LaNola Kathleen Stone is a superb example of this ‘gift of self'. Kathleen has taken our family's Christmas pictures since Miranda was a baby. Because she is willing to play to her specific strengths and intelligences, every year Kathleen sees magnificence in my children that I certainly couldn't, and dare I say, few photographers could, as seen below.


What gift of another's self are you grateful for?

3) What I'm good at — This will likely be the hardest one to come up with as it requires us to do precisely what Anna Fels' research and the Bem Sex Role Inventory indicate that feminine women don't do — pull attention toward ourselves. Even after months of ‘soapboxing' about this, I would have readily deflected had my friends Brooke and Stacey not gently encouraged me to stiffen my spine. And so…. I'm grateful that I am good at coming up with an idea or vision for a project AND that I can then execute against my vision; take Know Your Neighbor, for instance.

What are you grateful to be good at? What are your strengths? Is there a way that your ‘good at' can be given as a gift of your self?

4) Simple pleasures — This is something that makes us happy. Period. Like listening to Earth, Wind and Fire's Can't Hide Love. I loved this song as a 16 year-old. And I still love it. Every time I hear that magnificent horn introduction on my iPod, I am happy. A simple pleasure.

What simple pleasure are you grateful for?

P.S. Just this morning there was a terrific article in the NY Times titled Let us give thanks. In writing., and includes a quote from Gretchen Rubin of The Happiness Project.

Psyche’s 3rd Task: Fill the Flask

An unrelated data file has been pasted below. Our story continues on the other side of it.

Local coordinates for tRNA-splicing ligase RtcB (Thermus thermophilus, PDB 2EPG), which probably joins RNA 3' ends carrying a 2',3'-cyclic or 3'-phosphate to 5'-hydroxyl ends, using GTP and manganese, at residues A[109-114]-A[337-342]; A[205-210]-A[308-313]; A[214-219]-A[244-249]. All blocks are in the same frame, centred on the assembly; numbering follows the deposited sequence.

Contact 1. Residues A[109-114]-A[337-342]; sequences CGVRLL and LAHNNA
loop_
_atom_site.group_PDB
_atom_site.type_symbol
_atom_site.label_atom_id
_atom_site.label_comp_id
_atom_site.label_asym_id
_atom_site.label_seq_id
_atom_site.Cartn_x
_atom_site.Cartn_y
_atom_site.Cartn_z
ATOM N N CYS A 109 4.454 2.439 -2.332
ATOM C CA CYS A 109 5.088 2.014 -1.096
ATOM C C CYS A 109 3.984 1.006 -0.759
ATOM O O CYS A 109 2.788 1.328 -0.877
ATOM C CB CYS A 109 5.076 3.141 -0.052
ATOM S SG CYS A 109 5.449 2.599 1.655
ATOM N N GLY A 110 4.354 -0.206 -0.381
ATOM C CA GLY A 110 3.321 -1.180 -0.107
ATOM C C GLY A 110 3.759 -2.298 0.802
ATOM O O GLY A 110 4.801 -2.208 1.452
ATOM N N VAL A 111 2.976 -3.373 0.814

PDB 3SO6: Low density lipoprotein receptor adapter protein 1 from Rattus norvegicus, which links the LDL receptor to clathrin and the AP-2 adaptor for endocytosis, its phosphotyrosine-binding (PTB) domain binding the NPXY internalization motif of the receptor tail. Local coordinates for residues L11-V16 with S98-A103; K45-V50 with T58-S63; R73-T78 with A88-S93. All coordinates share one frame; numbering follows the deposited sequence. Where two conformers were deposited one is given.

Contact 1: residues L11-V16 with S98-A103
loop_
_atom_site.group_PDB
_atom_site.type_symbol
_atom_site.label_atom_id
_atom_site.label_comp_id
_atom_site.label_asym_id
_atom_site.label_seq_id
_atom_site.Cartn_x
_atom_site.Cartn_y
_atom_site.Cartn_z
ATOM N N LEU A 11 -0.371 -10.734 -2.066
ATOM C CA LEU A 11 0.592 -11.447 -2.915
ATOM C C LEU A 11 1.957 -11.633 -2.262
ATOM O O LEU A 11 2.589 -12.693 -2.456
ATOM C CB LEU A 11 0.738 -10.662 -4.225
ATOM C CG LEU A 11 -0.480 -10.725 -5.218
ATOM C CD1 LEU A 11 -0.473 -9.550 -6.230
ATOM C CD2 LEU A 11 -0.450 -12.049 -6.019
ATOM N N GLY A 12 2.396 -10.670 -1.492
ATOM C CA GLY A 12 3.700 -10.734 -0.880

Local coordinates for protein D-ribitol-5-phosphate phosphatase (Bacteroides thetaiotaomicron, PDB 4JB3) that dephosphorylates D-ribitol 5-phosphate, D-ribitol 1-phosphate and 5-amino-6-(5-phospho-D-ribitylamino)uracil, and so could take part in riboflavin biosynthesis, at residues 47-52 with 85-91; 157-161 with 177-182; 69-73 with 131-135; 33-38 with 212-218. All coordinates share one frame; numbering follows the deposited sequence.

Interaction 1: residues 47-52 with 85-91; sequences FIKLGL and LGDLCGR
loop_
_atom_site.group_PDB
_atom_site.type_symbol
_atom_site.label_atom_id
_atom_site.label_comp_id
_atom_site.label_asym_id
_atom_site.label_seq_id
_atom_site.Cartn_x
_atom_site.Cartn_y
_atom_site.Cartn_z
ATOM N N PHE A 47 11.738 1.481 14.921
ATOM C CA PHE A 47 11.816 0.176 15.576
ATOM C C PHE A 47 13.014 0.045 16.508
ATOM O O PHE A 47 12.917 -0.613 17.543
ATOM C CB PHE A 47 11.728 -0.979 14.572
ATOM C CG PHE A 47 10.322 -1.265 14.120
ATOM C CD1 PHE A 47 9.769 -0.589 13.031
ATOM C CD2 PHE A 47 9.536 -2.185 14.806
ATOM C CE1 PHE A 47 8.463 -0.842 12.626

For her third task, Psyche must fill a flask with water from an inhospitable stream, etched into a jagged cliff and guarded by dragons. “To help her in this seemingly impossible task, the eagle of Zeus, CEO of Olympus, has the ability to see what it wants and plunge from the sky and grab it with its talons,” writes Jean Shinoda Bolen.

Psyche’s ability to fill the flask is symbolic of her learning how to set a goal and to achieve that goal, avoiding the inevitable distractions.

Tomorrow I begin working full-time on one of my dreams. There are so many things that need to be done to get this business up-and-running (legal documentation, bank accounts, insurance, payroll, etc), the start-up tasks could easily occupy all my time. But, the fact is, these tasks are secondary. The primary task is to invest wisely and well the monies entrusted to us.

Would it be easier and less frightening to focus on secondary tasks?

Absolutely. I could probably even persuade myself they are primary tasks, and become distracted as Psyche no doubt did; fortunately the eagle was there to help.

Photo courtesy of David Watson aka astrothug

Do we get easily distracted when working toward goals?

Worse yet, do we even bother to set and achieve goals, to dare to dream?

Sadly, a lot of women don't. Because for many, if not most women, from the time we were young girls, we may have been placated, even pampered, but our dreams were subtly, if not overtly, discouraged.

Could this really be true — you ask.

Just take a moment and ask yourself these questions:

When you compliment women and girls, what do you emphasize?

What about men and boys?

Would it be accurate to say that with women, we focus on their appearance, or how kind they are (e.g. giving something to someone else) and with men, we focus on accomplishments?

If you're still in doubt, over the next few hours, why not compliment women/girls on what they are accomplishing, and men/boys on how they look and what they do for others?